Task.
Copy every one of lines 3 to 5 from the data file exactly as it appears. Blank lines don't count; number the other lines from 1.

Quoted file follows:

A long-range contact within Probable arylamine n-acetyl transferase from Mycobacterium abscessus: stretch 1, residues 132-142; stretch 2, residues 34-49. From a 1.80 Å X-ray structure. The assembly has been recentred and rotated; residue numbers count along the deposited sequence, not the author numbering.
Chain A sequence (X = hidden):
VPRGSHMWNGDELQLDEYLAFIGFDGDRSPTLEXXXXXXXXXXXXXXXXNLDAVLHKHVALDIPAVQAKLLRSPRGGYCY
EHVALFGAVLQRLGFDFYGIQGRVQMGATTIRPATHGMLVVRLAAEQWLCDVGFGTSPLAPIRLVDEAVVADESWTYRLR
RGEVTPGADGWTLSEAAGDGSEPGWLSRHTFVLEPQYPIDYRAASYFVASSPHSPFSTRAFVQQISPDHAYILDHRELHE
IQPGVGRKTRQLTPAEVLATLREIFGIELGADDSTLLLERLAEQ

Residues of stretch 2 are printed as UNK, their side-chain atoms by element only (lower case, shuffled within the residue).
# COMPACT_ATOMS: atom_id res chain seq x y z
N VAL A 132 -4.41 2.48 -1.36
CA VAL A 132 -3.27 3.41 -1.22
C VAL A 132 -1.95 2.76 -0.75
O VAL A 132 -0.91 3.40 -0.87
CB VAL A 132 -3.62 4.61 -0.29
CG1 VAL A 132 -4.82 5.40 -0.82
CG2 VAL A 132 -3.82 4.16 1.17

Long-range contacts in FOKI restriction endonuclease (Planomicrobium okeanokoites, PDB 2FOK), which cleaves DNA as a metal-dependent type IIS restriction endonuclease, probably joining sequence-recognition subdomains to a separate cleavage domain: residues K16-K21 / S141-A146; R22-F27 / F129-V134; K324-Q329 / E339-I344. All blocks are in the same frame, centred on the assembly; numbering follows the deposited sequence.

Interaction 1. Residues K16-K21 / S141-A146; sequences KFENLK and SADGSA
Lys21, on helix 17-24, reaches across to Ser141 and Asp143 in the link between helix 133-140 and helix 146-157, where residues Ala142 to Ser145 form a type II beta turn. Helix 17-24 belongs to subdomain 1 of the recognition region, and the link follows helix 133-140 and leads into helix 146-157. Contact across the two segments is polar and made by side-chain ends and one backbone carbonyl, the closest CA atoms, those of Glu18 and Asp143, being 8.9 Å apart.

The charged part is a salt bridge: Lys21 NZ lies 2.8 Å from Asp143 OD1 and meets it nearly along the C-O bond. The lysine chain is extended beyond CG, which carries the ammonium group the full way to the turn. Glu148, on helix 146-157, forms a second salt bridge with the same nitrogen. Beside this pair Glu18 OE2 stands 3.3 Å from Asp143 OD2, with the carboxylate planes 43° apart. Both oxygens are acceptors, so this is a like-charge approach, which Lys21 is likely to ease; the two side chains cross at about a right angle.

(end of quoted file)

VPRGSHMWNGDELQLDEYLAFIGFDGDRSPTLEXXXXXXXXXXXXXXXXNLDAVLHKHVALDIPAVQAKLLRSPRGGYCY
EHVALFGAVLQRLGFDFYGIQGRVQMGATTIRPATHGMLVVRLAAEQWLCDVGFGTSPLAPIRLVDEAVVADESWTYRLR
RGEVTPGADGWTLSEAAGDGSEPGWLSRHTFVLEPQYPIDYRAASYFVASSPHSPFSTRAFVQQISPDHAYILDHRELHE